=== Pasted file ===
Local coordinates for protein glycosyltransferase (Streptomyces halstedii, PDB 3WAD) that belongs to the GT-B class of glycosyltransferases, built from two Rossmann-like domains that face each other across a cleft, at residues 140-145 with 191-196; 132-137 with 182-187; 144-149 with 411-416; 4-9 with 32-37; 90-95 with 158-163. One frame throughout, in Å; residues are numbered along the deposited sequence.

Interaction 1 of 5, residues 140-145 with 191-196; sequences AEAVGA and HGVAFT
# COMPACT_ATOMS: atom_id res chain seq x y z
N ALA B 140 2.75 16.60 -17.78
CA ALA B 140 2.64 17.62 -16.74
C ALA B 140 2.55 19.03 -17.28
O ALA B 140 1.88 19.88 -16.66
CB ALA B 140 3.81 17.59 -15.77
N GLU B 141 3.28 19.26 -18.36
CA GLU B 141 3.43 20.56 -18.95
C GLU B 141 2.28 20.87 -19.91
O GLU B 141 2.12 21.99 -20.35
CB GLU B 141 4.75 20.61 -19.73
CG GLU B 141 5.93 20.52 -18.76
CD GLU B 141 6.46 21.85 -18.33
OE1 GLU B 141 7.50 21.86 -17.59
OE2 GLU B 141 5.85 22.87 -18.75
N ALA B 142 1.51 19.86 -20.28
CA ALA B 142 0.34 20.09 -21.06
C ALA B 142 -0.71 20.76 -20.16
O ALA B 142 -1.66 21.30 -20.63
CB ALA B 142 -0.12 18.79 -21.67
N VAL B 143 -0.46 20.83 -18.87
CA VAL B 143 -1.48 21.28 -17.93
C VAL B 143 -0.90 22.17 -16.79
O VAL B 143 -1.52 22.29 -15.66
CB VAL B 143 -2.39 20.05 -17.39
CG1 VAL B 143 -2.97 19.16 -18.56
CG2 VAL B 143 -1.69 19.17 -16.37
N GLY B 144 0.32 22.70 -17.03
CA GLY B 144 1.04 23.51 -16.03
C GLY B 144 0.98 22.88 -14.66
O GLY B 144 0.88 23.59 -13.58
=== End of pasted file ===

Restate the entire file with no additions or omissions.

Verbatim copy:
Local coordinates for protein glycosyltransferase (Streptomyces halstedii, PDB 3WAD) that belongs to the GT-B class of glycosyltransferases, built from two Rossmann-like domains that face each other across a cleft, at residues 140-145 with 191-196; 132-137 with 182-187; 144-149 with 411-416; 4-9 with 32-37; 90-95 with 158-163. One frame throughout, in Å; residues are numbered along the deposited sequence.

Interaction 1 of 5, residues 140-145 with 191-196; sequences AEAVGA and HGVAFT
# COMPACT_ATOMS: atom_id res chain seq x y z
N ALA B 140 2.75 16.60 -17.78
CA ALA B 140 2.64 17.62 -16.74
C ALA B 140 2.55 19.03 -17.28
O ALA B 140 1.88 19.88 -16.66
CB ALA B 140 3.81 17.59 -15.77
N GLU B 141 3.28 19.26 -18.36
CA GLU B 141 3.43 20.56 -18.95
C GLU B 141 2.28 20.87 -19.91
O GLU B 141 2.12 21.99 -20.35
CB GLU B 141 4.75 20.61 -19.73
CG GLU B 141 5.93 20.52 -18.76
CD GLU B 141 6.46 21.85 -18.33
OE1 GLU B 141 7.50 21.86 -17.59
OE2 GLU B 141 5.85 22.87 -18.75
N ALA B 142 1.51 19.86 -20.28
CA ALA B 142 0.34 20.09 -21.06
C ALA B 142 -0.71 20.76 -20.16
O ALA B 142 -1.66 21.30 -20.63
CB ALA B 142 -0.12 18.79 -21.67
N VAL B 143 -0.46 20.83 -18.87
CA VAL B 143 -1.48 21.28 -17.93
C VAL B 143 -0.90 22.17 -16.79
O VAL B 143 -1.52 22.29 -15.66
CB VAL B 143 -2.39 20.05 -17.39
CG1 VAL B 143 -2.97 19.16 -18.56
CG2 VAL B 143 -1.69 19.17 -16.37
N GLY B 144 0.32 22.70 -17.03
CA GLY B 144 1.04 23.51 -16.03
C GLY B 144 0.98 22.88 -14.66
O GLY B 144 0.88 23.59 -13.58